|Young Kim |
A National Institutes of Health expert will visit the University of Houston-Victoria to discuss the science of diet and how it relates to cancer prevention.
Young Kim, an expert in nutritional biochemistry from the NIH in Bethesda, Md., will tour UHV facilities in Victoria and talk to faculty and graduate students at a 2 p.m. Wednesday grant workshop in Room 305 of the UHV University Center, 3007 N. Ben Wilson St.
On Thursday, Kim also will visit UHV programs at the University of Houston System at Sugar Land and give a 6:30 p.m. talk to graduate students and the public in the Brazos Hall Multi-Purpose Room. This talk will be available to students, faculty and the public in Victoria via Interactive TV in Room 305 of the University Center. She will hold a more in-depth science talk for graduate students at 7:30 p.m. at the Brazos Hall Multi-Purpose Room and the public also is welcome to attend.
Kim’s speech is part of an ongoing series of lectures on cancer prevention for biomedical sciences graduate students, led by Richard Gunasekera, UHV professor and director of graduate biology studies. In the final talk of the spring semester, she will speak in place of John Milner, director of the Nutritional Science Division of the National Cancer Institute, who is unable to attend.
Kim joined the Division of Cancer Prevention at the National Cancer Institute, part of the NIH, in 1998. She oversees NCI grants in nutrition and cancer. Her current research focuses on nutrition’s molecular-level influences on cancer processes and genetic patterns that can be influenced by nutrients.
She and her NIH colleagues estimate that 30 percent of cancers relate to dietary habits. Though dietary needs differ by individuals, several studies have shown that a reduced-calorie diet higher in fruits and vegetables has been linked to decreased cancer rates in several studies. Her community talk is titled “Cancer Prevention by Cruciferous Vegetables.”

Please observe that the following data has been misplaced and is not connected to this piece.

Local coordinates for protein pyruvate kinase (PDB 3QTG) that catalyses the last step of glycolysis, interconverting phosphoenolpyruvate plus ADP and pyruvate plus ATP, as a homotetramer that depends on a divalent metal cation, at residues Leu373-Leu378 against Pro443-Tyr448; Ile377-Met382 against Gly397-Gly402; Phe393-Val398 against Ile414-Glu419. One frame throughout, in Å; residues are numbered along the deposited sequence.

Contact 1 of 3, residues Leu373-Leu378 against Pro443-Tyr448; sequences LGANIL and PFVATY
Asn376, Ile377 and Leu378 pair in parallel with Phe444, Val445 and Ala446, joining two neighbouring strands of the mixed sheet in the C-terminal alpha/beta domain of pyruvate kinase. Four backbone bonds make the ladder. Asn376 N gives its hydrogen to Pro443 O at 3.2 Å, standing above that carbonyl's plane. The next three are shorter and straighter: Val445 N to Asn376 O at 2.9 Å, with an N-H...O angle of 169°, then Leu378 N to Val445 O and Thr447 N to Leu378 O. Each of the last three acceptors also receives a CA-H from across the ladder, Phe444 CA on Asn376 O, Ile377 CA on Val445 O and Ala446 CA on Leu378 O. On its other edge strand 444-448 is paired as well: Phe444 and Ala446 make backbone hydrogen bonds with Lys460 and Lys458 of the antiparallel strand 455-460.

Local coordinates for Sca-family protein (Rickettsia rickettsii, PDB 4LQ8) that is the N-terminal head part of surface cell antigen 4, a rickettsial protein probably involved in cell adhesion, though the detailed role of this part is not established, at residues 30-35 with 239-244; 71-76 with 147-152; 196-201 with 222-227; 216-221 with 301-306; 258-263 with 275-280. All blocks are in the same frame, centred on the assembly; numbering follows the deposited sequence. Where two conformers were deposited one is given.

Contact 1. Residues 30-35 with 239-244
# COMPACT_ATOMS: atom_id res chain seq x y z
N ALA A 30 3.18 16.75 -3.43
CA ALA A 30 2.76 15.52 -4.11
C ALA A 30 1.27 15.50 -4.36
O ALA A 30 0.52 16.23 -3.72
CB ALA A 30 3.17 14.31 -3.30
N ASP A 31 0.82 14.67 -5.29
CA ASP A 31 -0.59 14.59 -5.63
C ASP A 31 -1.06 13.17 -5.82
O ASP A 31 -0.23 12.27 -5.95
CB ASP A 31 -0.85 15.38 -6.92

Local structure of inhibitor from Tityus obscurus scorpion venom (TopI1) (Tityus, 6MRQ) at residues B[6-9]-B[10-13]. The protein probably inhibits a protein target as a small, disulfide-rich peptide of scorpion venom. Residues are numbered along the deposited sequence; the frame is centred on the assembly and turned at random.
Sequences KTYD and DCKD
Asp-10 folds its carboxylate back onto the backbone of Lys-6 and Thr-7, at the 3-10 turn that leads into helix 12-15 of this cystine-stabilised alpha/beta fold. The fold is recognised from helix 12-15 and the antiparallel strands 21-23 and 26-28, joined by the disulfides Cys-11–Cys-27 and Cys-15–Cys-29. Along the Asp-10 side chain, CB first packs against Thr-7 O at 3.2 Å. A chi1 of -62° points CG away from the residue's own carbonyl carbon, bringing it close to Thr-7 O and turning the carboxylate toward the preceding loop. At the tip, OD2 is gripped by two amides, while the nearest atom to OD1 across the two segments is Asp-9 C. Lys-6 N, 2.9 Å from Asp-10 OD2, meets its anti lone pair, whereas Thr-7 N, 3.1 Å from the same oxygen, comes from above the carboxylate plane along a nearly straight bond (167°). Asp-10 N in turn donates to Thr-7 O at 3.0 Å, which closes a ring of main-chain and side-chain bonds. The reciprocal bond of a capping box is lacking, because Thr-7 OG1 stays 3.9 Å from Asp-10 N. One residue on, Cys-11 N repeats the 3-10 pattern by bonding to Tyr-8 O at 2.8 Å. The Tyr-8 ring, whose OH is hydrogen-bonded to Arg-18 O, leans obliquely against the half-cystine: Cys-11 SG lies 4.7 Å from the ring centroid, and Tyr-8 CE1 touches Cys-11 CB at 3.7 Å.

“I will talk about the nutritional qualities of these types of foods, which include greens, cabbage, broccoli and similar green-leaf vegetables,” Kim said. “The name ‘cruciferous’ comes from the Latin word ‘cruciferae,’ and it deals with the shape of the plant’s flowers, whose four petals form a cross.”
Kim said cruciferous vegetables are one of the dominant food crops worldwide and are considered to be full of promising cancer preventive agents. The NIH studies these phytochemicals found in cruciferous vegetables, which are thought to promote human health and reduce diseases.
Her talk to graduate students will be on the “-omics” of nutrition in cancer prevention, and will touch on the emerging fields of nutrigenomics, epigenetics and nutritional metabolomics, which deal with metabolism and how different foods affect it.
“We are honored to have Dr. Kim visit us all the way from Bethesda to come to discuss these relevant societal issues and advise us on grant writing,” Gunasekera said. “We scientists at UHV researching cancer and its prevention are interested in changing the public’s health behavior. This begins with public and professional education, which is a part of UHV’s mission. We are always excited to bring experts to speak with our students and the public, and work as a team to one day cancel cancer.”
Gunasekera’s own research focus is on cancer prevention studies at genetic and cellular levels, including nutrigenomics and safe uses of preventative food and exotic products in cancer prevention.
For more information about the talk, contact Gunasekera at 281-275-8826 or email@example.com.